* Sees 2012 operating profit stable rather than firmer
* Q1 operating profit slips to 915.7 mln euros as trading income falls
* Q1 net profit up 7.8 pct to 346.5 mln eur vs poll avg 301 mln
* Bad debt provisions rise 26 pct, mainly due to Hungary and Romania (Adds details and background)
By Michael Shields
VIENNA, April 30 (Reuters) - Erste Group Bank has turned more cautious in its outlook for 2012 after pulling back from some non-core activities that will hit income generated from interest payments and commissions.
Emerging Europe’s No.2 lender now expects stable rather than slightly higher operating profit for 2012, it said on Monday.
“We’re basically a bit more cautious now after having swallowed the effect of the reduction in our non-core business in the first quarter,” Chief Executive Andreas Treichl said on a conference call. “Therefore we have slightly revised down from a better operating income to flat.”
Banks across Europe are having to shrink their balance sheets by selling off assets or by cutting back on certain activities to meet tough new capital rules designed to help banks withstand future financial troubles.
The CEO said Erste had “very substantially” reduced risk-weighted assets at some of its non-core business, which affected net interest and commission income.
An Erste spokesman said the reduction was mostly in the bank’s syndicated lending business.
Erste reported first-quarter net profit rose 7.8 percent to 346.5 million euros ($459.4 million), beating the average estimate of 301 million in a Reuters poll of analysts, helped by 250 million euros in one-off income from buying back hybrid debt.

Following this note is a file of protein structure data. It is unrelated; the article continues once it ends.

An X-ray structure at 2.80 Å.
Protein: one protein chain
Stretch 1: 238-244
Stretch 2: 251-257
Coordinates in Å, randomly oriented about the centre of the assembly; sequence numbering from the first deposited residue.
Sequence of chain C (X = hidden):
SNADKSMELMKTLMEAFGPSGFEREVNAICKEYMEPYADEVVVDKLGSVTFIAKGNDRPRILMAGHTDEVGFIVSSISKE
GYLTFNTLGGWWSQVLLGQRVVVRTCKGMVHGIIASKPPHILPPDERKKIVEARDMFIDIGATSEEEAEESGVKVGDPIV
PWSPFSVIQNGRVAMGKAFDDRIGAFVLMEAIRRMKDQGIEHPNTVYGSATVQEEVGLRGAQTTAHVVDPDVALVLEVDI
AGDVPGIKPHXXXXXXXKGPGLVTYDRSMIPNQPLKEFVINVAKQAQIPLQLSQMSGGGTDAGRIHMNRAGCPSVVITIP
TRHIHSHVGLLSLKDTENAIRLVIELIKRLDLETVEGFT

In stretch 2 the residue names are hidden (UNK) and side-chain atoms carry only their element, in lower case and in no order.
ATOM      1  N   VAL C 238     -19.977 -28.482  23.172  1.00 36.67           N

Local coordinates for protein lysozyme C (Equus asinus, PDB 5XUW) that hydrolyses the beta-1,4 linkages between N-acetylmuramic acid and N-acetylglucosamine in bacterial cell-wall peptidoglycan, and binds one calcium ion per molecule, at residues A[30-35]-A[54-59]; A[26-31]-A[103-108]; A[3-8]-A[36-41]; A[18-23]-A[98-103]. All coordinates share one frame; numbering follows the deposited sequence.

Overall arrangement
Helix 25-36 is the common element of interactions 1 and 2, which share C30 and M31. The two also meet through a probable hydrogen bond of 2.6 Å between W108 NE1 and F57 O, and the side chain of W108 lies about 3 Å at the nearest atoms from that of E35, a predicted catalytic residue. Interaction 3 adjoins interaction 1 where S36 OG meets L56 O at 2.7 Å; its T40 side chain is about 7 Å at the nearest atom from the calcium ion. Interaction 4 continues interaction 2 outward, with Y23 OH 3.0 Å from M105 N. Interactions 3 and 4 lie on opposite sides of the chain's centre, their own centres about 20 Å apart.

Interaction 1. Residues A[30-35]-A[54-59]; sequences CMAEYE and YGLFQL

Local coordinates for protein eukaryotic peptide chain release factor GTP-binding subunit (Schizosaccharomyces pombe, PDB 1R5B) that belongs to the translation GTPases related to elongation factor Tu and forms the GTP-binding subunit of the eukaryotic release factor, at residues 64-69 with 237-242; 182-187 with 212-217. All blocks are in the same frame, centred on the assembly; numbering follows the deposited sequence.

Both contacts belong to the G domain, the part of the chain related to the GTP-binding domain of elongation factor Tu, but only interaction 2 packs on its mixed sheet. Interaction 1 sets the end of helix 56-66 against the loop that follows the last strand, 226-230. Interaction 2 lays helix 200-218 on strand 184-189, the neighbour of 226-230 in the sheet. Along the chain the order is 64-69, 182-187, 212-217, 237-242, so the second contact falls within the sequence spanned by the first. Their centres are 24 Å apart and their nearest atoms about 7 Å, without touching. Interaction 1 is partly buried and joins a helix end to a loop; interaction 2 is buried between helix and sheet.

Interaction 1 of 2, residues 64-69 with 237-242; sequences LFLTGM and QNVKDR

Its capital ratio as defined by the European Banking Authority climbed to 9.7 percent at the end of the quarter, Erste said. Its core Tier 1 capital - a key measure of financial strength - got a boost from “the recognition of collateral in Romania in line with international rules (IFRS) and the Austrian Banking Act.”
Even after stripping out the Romanian effect and excluding retained earnings, its EBA capital ratio stood at 9.1 percent, above the minimum 9 percent required by mid-year, it said.
The CEO told analysts the bank would continue to reduce its balance sheet in non-core businesses and would have to compensate with increased lending activity in its main business, where he expected low-to-mid-single-digit loan growth.
In the first quarter, the bank cut risk-weighted assets by 2.3 billion euros.
Erste said it expected the economies in its core markets - except Hungary and Croatia - to grow this year, although more slowly than in 2011.
Operating profit slipped to 915.7 million from 1.03 billion a year earlier, mostly due to weaker net trading income versus a year-ago period which was flattered by valuation gains.
It expected bad debt provisions to decline to about 2 billion euros in 2012, “but (they) will still be impacted by extraordinary provisioning requirements in Hungary (75.6 million euros in Q1 2012) and by the slow economic recovery in Romania.”
In the quarter, the bank booked the full amount of the hit it expected from Hungary’s scheme to let borrowers repay performing foreign currency loans at below market rates. It said it did not expect to make provisions for municipal loans there.
Erste lost 82 million euros in Hungary and 72 million in Romania in the quarter. It reiterated it did not expect to make money in Hungary before 2014.
Erste said net income and capital ratios “will be further supported by one-off income in the order of 160 million euros(pretax) from the buy-back of additional tier 1- and tier 2-instruments in the second quarter of 2012.”
Erste shares turned lower after a firm start and were down 1.1 percent at 16.95 euros by 0915 GMT, while the Stoxx European banking sector index eased 0.7 percent.
Erste has been trading at just over 7 times 12-month forward earnings, a premium to rival Raiffeisen Bank International (RBI) on 6.4 times, according to Thomson Reuters StarMine, which weights estimates by analysts’ previous accuracy.
Its sovereign exposure to euro zone periphery countries fell to 145 million euros at the end of March, with Italy accounting for 71 million and Ireland 61 million. ($1 = 0.7542 euros) (Reporting by Mike Shields. Editing by Hans Juergen-Peters and Jane Merriman)